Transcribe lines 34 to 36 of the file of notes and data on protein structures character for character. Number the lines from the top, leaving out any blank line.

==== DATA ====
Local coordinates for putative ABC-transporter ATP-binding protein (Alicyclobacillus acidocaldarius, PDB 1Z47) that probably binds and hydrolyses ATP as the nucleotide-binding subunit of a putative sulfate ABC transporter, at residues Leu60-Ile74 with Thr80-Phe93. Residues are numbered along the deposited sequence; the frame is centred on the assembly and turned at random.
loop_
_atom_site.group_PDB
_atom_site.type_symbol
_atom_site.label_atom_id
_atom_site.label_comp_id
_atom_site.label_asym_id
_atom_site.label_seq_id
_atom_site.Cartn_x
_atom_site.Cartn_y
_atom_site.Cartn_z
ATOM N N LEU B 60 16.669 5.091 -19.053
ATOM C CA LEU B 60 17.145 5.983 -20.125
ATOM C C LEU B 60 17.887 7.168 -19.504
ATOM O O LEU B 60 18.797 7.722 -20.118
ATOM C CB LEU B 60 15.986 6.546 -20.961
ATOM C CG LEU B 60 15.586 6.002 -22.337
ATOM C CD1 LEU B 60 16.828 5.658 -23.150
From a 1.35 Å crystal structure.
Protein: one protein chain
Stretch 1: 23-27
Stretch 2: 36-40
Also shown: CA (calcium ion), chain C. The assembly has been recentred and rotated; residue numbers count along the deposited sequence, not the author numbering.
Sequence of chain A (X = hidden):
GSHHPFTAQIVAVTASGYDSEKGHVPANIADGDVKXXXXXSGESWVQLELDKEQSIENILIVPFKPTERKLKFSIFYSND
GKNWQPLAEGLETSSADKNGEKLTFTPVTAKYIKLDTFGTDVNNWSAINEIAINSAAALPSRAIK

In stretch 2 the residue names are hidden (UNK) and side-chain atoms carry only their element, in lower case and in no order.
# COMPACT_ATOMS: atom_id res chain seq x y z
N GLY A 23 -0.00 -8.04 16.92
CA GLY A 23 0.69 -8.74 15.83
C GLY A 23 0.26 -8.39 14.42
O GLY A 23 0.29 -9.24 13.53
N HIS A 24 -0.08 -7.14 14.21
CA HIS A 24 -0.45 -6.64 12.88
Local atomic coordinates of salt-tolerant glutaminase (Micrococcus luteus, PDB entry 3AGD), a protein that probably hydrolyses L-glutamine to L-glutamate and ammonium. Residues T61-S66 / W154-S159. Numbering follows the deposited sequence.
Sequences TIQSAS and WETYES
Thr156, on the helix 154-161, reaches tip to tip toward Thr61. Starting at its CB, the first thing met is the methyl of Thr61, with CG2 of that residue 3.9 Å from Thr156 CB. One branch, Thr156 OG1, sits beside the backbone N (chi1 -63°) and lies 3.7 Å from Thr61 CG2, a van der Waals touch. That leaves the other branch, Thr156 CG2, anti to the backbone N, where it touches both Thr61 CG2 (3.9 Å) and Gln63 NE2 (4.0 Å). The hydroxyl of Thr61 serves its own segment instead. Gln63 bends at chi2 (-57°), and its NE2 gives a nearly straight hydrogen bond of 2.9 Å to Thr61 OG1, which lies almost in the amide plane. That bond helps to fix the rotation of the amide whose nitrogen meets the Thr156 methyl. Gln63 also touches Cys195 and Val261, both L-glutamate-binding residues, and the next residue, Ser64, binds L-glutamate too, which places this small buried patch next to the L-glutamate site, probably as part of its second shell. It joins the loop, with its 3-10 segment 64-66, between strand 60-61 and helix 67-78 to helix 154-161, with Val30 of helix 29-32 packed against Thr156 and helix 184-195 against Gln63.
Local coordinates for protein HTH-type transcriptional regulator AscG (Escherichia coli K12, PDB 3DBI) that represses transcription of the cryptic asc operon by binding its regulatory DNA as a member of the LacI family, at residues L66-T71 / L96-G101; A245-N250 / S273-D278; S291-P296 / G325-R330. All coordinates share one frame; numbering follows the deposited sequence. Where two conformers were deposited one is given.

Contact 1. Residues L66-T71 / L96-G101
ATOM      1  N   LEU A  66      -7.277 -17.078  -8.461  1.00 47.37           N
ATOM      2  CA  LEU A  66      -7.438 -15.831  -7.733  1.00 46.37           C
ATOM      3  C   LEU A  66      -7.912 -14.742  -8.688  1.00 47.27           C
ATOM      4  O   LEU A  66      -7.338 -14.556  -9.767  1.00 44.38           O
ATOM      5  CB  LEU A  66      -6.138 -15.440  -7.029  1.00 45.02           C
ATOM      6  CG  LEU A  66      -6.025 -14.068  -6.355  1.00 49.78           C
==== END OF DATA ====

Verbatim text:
CA HIS A 24 -0.45 -6.64 12.88
Local atomic coordinates of salt-tolerant glutaminase (Micrococcus luteus, PDB entry 3AGD), a protein that probably hydrolyses L-glutamine to L-glutamate and ammonium. Residues T61-S66 / W154-S159. Numbering follows the deposited sequence.
Sequences TIQSAS and WETYES